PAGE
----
There once was a time where I dreaded reading. I had this phase that while reading certain books, I grew bored of them, didn’t understand their plot, forgot names of the important characters, along with many other problems. If you’re a college student like me, you’re probably taking a literature course this semester. You may be fearing this certain course. You're going to read books you’ve never heard of, write essays and papers surrounding themes and symbols—all that good stuff you would expect from a literature course. Some of you may be nervous about reading the course texts, but why? Simply put, you may not be an effective reader, and know that all those themes, symbols, and essay instructions will fly right over your head, faster than James Patterson can write a book (he wrote twenty-one books in 2017).
But have no fear! Here are five reading tips that could help you become an effective reader. Don’t be afraid to try all the approaches listed; some tips may help you more than others, and that’s okay! Whether you’re trying to pass with a C, or you’re just looking for new ways to enhance your reading abilities, hopefully these tips will help you out.
1. Don’t cram it all in one day, but read often.
Sure, we all love the feeling where we can sit down and read for hours without stopping, but do we effectively retain and remember that information, say, two weeks later? Imagine you’re in a literature course: does the professor instruct you to read the whole book in a day or two? Absolutely not (and if they do I suggest they make their syllabi more flexible). Take it one day at a time. I suggest reading 30-70 pages a day. This allows you to reflect and dwell on what you’ve just read before moving on to the next part of the book. And if you’re reading for a class, don’t cram it the night before. You’re only going to be bitter about your life and eventually hate the book. Lastly, never stop reading. Reading feeds your creativity; it unlocks new possibilities, realities, and ideas you never thought possible.
2. Take your time.
Reading and sex both have a lot in common: they’re pleasurable, they can be done during the day or at night, and most importantly, neither should be rushed. If you’re reading a textbook, by all means, skim through the pages, because most of the time the textbook gives you too much information anyway. But never, ever skim a novel just to be through with it. Also, don’t use Sparknotes either. It’s like cheating on your book, and you will regret it later.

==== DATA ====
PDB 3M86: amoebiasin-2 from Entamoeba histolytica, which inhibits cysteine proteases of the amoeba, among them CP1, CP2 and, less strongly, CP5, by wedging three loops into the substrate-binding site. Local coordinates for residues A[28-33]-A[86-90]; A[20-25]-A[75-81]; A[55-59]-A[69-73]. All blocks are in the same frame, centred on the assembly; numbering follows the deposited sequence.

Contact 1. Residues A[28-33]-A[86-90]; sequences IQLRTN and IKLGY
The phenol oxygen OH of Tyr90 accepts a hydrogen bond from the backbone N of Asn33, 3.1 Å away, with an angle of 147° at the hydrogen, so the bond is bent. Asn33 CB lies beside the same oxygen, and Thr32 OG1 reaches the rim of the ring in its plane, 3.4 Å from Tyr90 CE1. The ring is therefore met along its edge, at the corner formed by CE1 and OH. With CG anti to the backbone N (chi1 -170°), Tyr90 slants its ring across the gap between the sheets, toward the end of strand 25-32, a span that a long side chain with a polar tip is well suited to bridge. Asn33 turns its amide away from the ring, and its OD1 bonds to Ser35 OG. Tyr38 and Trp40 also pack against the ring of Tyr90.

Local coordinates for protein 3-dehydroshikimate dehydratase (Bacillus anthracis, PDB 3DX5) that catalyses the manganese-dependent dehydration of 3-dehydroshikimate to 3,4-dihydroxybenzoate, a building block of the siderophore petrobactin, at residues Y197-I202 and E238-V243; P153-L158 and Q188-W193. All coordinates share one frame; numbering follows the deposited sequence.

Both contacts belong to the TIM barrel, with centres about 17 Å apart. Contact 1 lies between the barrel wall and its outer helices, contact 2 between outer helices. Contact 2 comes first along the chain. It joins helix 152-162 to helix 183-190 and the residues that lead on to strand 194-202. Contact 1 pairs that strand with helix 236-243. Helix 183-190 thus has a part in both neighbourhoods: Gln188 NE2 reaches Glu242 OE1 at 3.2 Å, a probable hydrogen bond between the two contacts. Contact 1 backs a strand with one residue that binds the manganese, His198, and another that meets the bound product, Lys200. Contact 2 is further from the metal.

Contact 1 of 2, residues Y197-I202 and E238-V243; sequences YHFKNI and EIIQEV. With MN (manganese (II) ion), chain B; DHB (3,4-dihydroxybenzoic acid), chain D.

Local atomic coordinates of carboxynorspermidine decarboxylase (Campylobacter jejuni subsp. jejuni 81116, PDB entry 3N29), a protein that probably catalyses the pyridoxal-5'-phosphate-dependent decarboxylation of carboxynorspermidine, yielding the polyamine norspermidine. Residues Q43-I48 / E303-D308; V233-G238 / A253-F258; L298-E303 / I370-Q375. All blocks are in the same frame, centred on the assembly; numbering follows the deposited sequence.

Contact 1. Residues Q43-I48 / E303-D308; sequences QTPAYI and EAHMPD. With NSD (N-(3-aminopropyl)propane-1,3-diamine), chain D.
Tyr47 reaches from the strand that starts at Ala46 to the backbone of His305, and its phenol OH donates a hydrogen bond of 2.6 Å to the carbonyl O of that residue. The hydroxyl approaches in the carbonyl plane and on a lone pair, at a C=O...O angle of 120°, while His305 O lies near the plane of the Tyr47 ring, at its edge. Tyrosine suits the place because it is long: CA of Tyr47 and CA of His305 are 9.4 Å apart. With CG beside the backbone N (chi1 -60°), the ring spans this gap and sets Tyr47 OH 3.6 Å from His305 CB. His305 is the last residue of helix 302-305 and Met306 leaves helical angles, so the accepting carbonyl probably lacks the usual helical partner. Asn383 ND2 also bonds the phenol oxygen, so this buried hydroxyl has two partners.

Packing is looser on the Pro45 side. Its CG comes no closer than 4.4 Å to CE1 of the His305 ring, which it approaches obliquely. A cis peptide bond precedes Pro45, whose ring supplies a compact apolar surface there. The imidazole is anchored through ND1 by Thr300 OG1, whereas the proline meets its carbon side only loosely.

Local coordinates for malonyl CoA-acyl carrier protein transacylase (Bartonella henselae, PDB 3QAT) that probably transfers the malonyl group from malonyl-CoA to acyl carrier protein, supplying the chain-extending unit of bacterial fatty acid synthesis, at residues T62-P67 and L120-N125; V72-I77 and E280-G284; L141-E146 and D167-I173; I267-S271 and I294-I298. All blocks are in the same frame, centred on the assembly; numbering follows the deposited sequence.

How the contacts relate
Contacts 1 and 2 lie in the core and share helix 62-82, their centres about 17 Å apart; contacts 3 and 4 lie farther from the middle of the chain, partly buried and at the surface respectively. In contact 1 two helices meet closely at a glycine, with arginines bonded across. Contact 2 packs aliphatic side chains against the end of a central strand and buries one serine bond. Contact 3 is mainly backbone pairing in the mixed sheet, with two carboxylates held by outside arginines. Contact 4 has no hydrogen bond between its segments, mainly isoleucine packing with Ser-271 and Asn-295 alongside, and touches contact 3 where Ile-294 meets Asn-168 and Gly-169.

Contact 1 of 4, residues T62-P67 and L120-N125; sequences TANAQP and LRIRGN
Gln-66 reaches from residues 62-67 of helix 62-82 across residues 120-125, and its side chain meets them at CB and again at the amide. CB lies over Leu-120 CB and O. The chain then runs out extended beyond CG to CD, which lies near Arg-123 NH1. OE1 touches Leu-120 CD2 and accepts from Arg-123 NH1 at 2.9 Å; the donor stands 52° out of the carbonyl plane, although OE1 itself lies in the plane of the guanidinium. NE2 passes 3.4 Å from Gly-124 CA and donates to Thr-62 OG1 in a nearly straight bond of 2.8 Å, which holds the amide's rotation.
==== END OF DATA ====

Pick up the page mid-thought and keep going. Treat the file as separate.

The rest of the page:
Annotating is perhaps the oldest trick in the book (no pun intended). Annotating with a pencil works, but I suggest using a pen or a highlighter. Pencil marks fade too easily on paper. Also, sticky notes and colorful tabs help as well. Now, highlighting and using sticky tabs are great, but what exactly should you be annotating? Below are some things:
-Circle character names when they first appear in the text. By circling the names, you don’t just skim over their name, you have to actually look at it for a bit longer than usual. Personally, when I do this, I tend to remember the character’s names every time.
-Underline and markup the setting’s details. The author may be telling you something about the characters and their personalities based off the settings they’re in. The details may also give you an idea of the world your characters are in.
-Underline colors, symbols, and whenever the weather is mentioned. Why weather? It's a symbol for change. If it’s sunny in the book and suddenly rains in the next chapter, you can anticipate that it’s about to get dreary for the characters. Sunshine can symbolize happy times, rain means sad times and that every character is soon going to struggle with something, springtime symbolizes change, fall symbolizes change for the worst, etc. You get the idea.
-Underline scandalous dialogue that the character says. By doing so, it’s easier to analyze or prove a point later on. For example, if you’re writing a paper on Lady Audley’s Secret, and you want to make an argument that Robert Audley is rude towards women, then you can easily go back and find the underlined sentence where he flat out says, “I hate women.” Basically, you’re “getting receipts.”
4. Write chapter summaries.
It’s pretty straightforward. Summarize what you’ve just read. If you hate this idea, then try this: get creative with your summaries. For example, after reading the chapter where Mr. Darcy asks for Elizabeth’s hand in marriage, write down something like, “Mr. Darcy liked it, so he put a ring on it.” You can even make a Vine reference in certain chapters, like the one where Gatsby dies: “Mr. Gatsby? Mr. Gatsby? Oh my fu**ing God he fu**ing dead.”. Or when Hamlet discovers his drink is poisoned in Act 5 Scene 2: “Come get y’all juice.” It’s more fun making creative summaries. Also, it will make it much easier when you’re doing a book report, so you’re not skimming through every single page trying to find a certain scene or moment.
5. Google unfamiliar words you come across.
It may sound like a lot of work, but when you come across a large word in a book, it takes mere seconds for you to pull out your iPhone and google the definition. I will often come across a word I’m unfamiliar with, circle it, google it, and then write a small explanation of the word in the book.
So there are 5 tips for reading more effectively. I hope these help you in your future classes and courses. What are some other tips that help?